In November of this year, Pop-punk quartet Wolf Culture once again asked me to join them on the road alongside Jamie Lenman and Tonight Alive. The tour took us through multiple venues throughout the UK including my first time shooting with an artist in the Netherlands.
I decided in this addition of ‘Tour Time’ to not only include a gallery of my favourite memories/shots from tour, but I’ve also written a segment on the most prosperous ways of managing your mental health on the road.
This is a commonly touched upon subject in relation to touring creatives/musicians and a re-occurring music industry related problem. On the road these feelings can amplify themselves tenfold (even when you have the best crew on tour alongside you). This tour I admittedly became overwhelmed a number of times due to a number of small problems that built up to form one huge headache. The best ways I found to deal with restoring/retaining a positive mental health on tour however, included:
Settling Disputes - Even a tour where its five dates is still a long time for someone to be in a work state of mind constantly throughout the day and having to try and settle arguments that may have occurred before/during tour just adds additional stress on top of an already busy work load. There are situations where it isn’t a quick fix but if that is the case, emphasise to this person that there will be a time where you can call and try and resolve anything but having that extra cloud over your head can be heavier when you are away for a long time and have other things that need your attention at that particular moment. Main message here is try and keep the peace.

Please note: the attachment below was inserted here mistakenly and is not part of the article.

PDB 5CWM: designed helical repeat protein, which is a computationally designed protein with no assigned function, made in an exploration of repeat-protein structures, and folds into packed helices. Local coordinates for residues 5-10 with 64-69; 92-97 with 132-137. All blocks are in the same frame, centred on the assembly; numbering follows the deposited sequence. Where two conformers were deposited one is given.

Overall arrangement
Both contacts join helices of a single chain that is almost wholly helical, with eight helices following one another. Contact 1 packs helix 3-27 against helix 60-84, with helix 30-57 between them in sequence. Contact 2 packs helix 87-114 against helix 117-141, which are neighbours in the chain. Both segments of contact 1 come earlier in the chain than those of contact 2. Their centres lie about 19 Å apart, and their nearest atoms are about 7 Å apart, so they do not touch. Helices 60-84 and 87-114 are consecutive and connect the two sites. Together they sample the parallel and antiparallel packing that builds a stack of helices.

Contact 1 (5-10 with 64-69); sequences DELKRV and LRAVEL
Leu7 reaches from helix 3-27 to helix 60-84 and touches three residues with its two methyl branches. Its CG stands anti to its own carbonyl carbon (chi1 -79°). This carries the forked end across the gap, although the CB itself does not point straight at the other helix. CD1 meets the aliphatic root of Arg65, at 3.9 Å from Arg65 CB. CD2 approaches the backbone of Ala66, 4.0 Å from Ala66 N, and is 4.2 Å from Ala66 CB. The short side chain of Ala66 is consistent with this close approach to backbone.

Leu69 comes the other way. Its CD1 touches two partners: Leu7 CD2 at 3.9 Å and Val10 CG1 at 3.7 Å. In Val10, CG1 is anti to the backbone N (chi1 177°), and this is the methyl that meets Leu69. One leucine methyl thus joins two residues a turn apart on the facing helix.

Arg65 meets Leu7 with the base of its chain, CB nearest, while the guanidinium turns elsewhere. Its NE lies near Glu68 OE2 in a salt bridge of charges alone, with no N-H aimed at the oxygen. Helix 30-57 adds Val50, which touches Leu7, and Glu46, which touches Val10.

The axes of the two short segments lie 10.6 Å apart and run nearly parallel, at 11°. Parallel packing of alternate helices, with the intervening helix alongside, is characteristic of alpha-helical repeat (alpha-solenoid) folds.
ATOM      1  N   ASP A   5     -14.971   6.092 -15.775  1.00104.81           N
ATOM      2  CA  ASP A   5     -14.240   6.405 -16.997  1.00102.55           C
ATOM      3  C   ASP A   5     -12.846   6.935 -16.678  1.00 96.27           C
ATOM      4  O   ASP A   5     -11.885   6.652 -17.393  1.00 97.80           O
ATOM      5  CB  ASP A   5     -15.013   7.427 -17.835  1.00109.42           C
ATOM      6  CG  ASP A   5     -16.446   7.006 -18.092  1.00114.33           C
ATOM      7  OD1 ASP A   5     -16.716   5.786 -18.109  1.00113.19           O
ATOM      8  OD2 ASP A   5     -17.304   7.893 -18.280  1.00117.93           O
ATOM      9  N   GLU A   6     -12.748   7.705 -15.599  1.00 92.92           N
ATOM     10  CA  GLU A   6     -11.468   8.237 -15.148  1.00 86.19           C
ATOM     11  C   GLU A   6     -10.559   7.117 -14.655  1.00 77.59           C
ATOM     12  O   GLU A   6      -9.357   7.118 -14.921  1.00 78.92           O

Eating Healthy - This seems like a given but honestly finding alternatives to packets of crisps and energy drinks for breakfast will always affect your body and your mind after a period of time, so do yourself a favour and take an extra look around next time you stop at a services or groceries and think what can help keep you on track. Swapping out that chocolate bar for an apple now and again may sound like a mothers mission but will definitely help in the long run.
Breathing Exercises - In those moments where you think you’re teetering over the precipice of your stability for the day, breathing exercises and meditation are serious life savers. Some people meditate in different ways, whether it’s a balance of complete silence or losing yourself in an album along with a series of long, deep breathes. It may sound textbook or even a little cheesy but wouldn’t you rather feel a little cheesy than have a day of negative thoughts? I found myself giggling addressing how corny it felt but even that lifted me slightly and brought me back to where I wanted to be.
Find Balance - Probably the most important thing to remember is the word ‘balance’. I know the same as everyone that editing can seriously pull you in (especially if you’ve just created some new presets, learnt a new technique or really dig the photographs you’ve taken) but remembering the small things like eating, sleeping (and especially pulling away from the screen for as long as you feel acceptable), can not only keep you from becoming too enveloped in your work but you can also avoid it controlling you. If you’re falling behind on coverage/socials/posts and you feel this pressure building inside (that you feel isnt manageable), take 10-15 minutes to collect yourself because NO post on the planet is worth jeopardising your state of mind.
P.S One other thing to remember is to never be ashamed to want time to yourself. You should never feel expected to be with the crew every second of the day because tours mean tight corners with lots of people, so if need be go have a coffee alone or a walk with your camera (or without) then so be it. If you are out with the right kind of people, they’ll understand and will know that its not because you dislike them or that they will think you strange for doing so, they’ll know you’re just human and want a breathe of air that doesn’t include anyone other than your own company.